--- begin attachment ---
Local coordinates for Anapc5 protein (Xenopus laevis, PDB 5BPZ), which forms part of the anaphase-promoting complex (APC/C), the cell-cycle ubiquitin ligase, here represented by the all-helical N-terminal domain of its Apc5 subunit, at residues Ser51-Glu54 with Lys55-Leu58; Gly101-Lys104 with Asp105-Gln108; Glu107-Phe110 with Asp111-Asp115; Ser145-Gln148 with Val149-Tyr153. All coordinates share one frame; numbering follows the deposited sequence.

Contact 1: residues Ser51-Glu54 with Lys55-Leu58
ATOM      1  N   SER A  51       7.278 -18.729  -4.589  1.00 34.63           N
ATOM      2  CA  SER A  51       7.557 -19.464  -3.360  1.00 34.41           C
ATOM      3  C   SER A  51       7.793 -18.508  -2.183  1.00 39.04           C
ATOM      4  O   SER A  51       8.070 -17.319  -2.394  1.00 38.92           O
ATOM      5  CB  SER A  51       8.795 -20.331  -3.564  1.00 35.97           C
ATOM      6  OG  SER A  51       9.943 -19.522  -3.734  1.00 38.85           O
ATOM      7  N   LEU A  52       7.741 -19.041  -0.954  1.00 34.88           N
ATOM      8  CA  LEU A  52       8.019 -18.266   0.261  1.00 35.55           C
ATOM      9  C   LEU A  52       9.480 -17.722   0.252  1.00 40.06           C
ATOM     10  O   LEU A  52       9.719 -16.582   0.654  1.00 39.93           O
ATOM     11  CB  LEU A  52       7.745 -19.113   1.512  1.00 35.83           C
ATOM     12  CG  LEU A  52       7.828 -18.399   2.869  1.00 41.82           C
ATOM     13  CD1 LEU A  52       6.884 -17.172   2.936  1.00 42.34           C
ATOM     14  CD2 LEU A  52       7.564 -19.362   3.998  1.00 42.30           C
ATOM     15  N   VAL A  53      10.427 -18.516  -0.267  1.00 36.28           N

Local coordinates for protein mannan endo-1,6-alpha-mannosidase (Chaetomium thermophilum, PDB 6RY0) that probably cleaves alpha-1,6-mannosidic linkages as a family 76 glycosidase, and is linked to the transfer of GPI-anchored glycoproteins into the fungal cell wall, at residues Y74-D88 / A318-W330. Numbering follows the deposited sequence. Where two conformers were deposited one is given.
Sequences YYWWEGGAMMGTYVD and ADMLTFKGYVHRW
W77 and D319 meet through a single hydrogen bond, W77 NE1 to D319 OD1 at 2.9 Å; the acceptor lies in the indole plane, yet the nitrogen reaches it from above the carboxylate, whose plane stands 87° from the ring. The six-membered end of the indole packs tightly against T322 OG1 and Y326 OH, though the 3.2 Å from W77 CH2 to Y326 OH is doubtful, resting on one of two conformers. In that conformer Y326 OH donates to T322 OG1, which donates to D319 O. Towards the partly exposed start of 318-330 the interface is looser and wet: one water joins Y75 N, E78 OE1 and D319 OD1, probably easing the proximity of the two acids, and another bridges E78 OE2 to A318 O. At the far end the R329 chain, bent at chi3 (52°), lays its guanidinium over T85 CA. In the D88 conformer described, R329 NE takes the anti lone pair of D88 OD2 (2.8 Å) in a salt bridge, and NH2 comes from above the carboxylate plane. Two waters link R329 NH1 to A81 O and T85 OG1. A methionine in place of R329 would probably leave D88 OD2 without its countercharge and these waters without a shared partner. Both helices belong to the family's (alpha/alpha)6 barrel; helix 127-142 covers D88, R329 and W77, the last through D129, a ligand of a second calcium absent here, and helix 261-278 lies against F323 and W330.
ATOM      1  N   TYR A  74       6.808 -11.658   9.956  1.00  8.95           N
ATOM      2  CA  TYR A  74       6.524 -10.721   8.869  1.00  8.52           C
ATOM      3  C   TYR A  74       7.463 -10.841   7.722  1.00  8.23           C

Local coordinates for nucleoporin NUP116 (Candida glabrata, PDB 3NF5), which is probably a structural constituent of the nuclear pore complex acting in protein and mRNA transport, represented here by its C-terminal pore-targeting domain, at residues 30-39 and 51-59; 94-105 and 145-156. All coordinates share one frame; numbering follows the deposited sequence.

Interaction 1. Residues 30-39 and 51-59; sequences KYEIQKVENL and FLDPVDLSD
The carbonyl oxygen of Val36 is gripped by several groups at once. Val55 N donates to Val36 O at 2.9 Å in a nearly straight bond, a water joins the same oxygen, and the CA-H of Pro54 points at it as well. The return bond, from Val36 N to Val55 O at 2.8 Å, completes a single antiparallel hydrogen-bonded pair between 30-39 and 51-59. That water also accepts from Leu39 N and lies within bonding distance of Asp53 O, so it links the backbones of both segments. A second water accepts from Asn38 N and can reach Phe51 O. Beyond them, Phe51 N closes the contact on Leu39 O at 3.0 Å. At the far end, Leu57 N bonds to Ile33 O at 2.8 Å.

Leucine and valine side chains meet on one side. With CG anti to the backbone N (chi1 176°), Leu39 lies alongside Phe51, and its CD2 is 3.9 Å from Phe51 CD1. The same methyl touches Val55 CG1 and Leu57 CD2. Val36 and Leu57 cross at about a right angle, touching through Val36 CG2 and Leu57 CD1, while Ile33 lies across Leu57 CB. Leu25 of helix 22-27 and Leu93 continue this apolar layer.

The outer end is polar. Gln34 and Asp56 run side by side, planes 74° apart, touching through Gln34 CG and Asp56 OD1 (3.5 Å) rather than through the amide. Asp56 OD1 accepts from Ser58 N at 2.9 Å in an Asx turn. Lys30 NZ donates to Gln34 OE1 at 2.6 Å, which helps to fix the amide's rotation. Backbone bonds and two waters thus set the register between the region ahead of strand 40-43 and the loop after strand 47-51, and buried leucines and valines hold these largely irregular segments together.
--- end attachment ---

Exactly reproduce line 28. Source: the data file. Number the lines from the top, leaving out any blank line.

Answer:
The outer end is polar. Gln34 and Asp56 run side by side, planes 74° apart, touching through Gln34 CG and Asp56 OD1 (3.5 Å) rather than through the amide. Asp56 OD1 accepts from Ser58 N at 2.9 Å in an Asx turn. Lys30 NZ donates to Gln34 OE1 at 2.6 Å, which helps to fix the amide's rotation. Backbone bonds and two waters thus set the register between the region ahead of strand 40-43 and the loop after strand 47-51, and buried leucines and valines hold these largely irregular segments together.